“I feel like a garbage can, full of ugly, nasty things.”
That’s how a young woman once described herself to me. She was in her late teens or early twenties, and had been raised with a sexually abusive father until her parents divorced. She then lived with her mother, whose life was punctuated by binges with predatory men and alcohol. She remembers getting her own breakfast, dressing herself and going to school on mornings when her mom failed to come home. She was five-years-old at the time.
She has since married, had children and worked in a successful career. But she struggled for years with depression, self-mutilation, and thoughts of suicide. Shame wrapped her like a blanket – or a shroud. She hated what had happened to her, but hated even more the person she envisioned herself to be.
Shame is a terrible burden to bear. Introducing shame into a person’s life is like putting herbicide on a garden: it prevents that person from blossoming. “Shame,” wrote Brené Brown in “I Thought It Was Just Me: Women Reclaiming Power and Courage in a Culture of Shame,” “corrodes the very part of us that believes we are capable of change.”
Whereas guilt concerns one’s actions, shame is about one’s self. Guilt is a powerful motivator. Shame is a powerful demotivator. Shame makes no one better or stronger or move loving. The only thing worse than feeling shame is the inability to feel shame.
According to Brené Brown, we live in a culture of shame. Perhaps she is right, although our culture is very unlike traditional shame cultures, and might even be regarded by them as shameless—something some social commentators consider a positive thing. But people who “have no shame” are like people who, due to injury or disease, have no nerve endings. Yet in the current cultural climate, shamelessness is considered a good, and possibly even courageous, thing.
Of course, the problem for most people is not being shameless, but being ashamed of the wrong things. For example, people today are often ashamed of things that former generations took pride in: patriotism, masculinity, femininity, respect, broadmindedness, etc. But they are shameless about things that previous generations wouldn’t mention in public, most of which have to do with human sexuality.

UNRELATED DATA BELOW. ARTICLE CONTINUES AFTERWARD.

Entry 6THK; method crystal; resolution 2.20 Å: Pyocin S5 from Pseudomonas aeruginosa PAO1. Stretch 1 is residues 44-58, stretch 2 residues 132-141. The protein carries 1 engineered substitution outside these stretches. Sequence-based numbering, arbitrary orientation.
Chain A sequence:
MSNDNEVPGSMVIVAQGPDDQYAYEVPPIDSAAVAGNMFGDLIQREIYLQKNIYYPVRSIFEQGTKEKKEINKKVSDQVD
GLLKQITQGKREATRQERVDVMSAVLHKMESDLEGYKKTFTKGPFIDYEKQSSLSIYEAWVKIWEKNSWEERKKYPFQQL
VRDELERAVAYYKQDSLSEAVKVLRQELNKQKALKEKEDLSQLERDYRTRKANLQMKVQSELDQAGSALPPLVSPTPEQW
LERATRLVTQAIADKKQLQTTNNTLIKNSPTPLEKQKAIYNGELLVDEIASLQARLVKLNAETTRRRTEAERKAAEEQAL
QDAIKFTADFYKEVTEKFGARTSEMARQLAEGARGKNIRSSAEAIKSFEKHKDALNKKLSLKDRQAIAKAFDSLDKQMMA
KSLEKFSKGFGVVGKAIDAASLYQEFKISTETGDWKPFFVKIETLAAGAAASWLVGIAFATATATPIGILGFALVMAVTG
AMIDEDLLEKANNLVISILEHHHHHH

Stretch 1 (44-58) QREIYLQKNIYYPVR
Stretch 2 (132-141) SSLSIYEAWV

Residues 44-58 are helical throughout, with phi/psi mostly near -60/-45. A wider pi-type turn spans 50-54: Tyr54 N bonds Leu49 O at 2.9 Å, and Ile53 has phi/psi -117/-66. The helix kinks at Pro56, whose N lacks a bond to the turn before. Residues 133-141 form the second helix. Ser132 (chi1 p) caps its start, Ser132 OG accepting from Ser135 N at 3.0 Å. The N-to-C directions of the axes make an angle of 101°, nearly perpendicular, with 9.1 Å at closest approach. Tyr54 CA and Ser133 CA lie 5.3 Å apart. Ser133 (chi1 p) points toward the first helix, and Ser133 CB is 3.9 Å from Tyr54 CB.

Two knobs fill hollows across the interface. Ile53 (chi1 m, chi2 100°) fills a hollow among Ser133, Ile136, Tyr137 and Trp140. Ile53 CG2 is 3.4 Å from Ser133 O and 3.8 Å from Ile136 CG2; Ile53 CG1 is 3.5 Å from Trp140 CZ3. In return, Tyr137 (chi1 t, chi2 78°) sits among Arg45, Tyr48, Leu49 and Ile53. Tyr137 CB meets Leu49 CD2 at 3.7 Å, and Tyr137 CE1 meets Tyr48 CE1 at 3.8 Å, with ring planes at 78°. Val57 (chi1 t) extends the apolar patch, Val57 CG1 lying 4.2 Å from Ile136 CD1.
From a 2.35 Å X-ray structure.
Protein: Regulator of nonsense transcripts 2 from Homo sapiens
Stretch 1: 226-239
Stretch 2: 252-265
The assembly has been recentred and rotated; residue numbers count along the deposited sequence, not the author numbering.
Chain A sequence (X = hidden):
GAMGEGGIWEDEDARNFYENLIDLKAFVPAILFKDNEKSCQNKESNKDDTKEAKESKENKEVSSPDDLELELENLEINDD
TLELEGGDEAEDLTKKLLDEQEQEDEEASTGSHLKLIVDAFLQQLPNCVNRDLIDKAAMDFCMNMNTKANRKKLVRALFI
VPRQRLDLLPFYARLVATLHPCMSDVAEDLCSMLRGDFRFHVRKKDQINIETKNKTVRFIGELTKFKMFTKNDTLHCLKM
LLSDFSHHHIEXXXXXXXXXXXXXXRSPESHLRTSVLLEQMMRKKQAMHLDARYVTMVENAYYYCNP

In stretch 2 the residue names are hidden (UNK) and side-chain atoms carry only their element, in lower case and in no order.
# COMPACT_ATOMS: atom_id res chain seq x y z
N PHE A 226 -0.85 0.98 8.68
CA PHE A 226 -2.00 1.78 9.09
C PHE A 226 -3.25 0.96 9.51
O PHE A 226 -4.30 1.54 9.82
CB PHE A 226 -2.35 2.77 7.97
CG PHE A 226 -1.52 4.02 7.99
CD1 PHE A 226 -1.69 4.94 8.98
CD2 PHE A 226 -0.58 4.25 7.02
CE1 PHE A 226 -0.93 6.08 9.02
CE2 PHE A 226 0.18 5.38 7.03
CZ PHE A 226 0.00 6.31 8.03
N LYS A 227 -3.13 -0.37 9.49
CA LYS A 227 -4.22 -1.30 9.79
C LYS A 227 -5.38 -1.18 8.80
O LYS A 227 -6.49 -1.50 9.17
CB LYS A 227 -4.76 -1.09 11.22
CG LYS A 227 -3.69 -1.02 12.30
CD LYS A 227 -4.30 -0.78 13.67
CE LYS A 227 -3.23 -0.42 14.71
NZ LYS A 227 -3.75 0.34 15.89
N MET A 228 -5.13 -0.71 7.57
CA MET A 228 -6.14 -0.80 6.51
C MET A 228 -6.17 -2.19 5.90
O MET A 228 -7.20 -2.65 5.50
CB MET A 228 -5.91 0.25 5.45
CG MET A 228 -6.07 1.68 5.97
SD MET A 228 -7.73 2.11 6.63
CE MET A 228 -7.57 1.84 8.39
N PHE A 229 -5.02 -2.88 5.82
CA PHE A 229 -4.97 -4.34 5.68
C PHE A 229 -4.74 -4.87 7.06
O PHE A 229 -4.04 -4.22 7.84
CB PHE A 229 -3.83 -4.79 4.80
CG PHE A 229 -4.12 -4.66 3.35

(I am not here endorsing all the things past generations took pride in: some were morally debased and indefensible.)
When people refuse to find meaning and satisfaction in love for and relationships with their creator and their fellow creatures, they will look for it in themselves. This usually means they will look for it in sensations and feelings. And of course sexuality is a rich source of sensations and feelings.
An addiction to sensations and feelings overshadows our culture right now. Some of the most critically acclaimed books and movies in the last four decades are variations on a single theme: that to be authentic, people must give expression to their feelings—whatever they’re feeling—even when society considers such expression immoral; even when they consider it immoral; even when giving expression to that feeling harms other people.
This is diabolically deceptive. People are ruining their relationships and their lives because, as they say, “It’s just how I feel. I have to be myself.” But the self is much more than feelings and sensations. Without realizing it, people who live for their feelings are betraying the very self to which they say they are committed.
They endless pursuit of sensual and emotional gratification turns people into ghosts, into mere shadows of their true selves. They dwell on the surface of their lives, becoming increasingly less human and increasingly more like soulless sense perceptors. No one finds meaning and satisfaction like that.
Shame is a devastating disease of the soul that must be treated, but becoming shameless is not the treatment. Shamelessness may relieve the pain, but the cure for shame is found in loving acceptance in the context of honest, mutually affirming relationships.
However, there is, to my knowledge, no known cure for shamelessness.